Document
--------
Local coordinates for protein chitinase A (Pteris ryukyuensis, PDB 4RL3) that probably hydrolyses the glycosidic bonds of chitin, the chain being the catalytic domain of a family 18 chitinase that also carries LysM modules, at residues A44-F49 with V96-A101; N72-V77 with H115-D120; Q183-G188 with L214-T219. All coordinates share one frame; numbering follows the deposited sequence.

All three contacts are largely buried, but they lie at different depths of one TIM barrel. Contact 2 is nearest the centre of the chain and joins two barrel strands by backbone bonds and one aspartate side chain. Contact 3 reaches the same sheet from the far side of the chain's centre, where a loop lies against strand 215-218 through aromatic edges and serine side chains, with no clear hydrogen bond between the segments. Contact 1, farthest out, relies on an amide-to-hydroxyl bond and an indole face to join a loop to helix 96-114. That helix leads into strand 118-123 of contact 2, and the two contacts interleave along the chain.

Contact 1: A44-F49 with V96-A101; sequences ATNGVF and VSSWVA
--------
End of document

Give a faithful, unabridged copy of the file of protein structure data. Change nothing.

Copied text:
Local coordinates for protein chitinase A (Pteris ryukyuensis, PDB 4RL3) that probably hydrolyses the glycosidic bonds of chitin, the chain being the catalytic domain of a family 18 chitinase that also carries LysM modules, at residues A44-F49 with V96-A101; N72-V77 with H115-D120; Q183-G188 with L214-T219. All coordinates share one frame; numbering follows the deposited sequence.

All three contacts are largely buried, but they lie at different depths of one TIM barrel. Contact 2 is nearest the centre of the chain and joins two barrel strands by backbone bonds and one aspartate side chain. Contact 3 reaches the same sheet from the far side of the chain's centre, where a loop lies against strand 215-218 through aromatic edges and serine side chains, with no clear hydrogen bond between the segments. Contact 1, farthest out, relies on an amide-to-hydroxyl bond and an indole face to join a loop to helix 96-114. That helix leads into strand 118-123 of contact 2, and the two contacts interleave along the chain.

Contact 1: A44-F49 with V96-A101; sequences ATNGVF and VSSWVA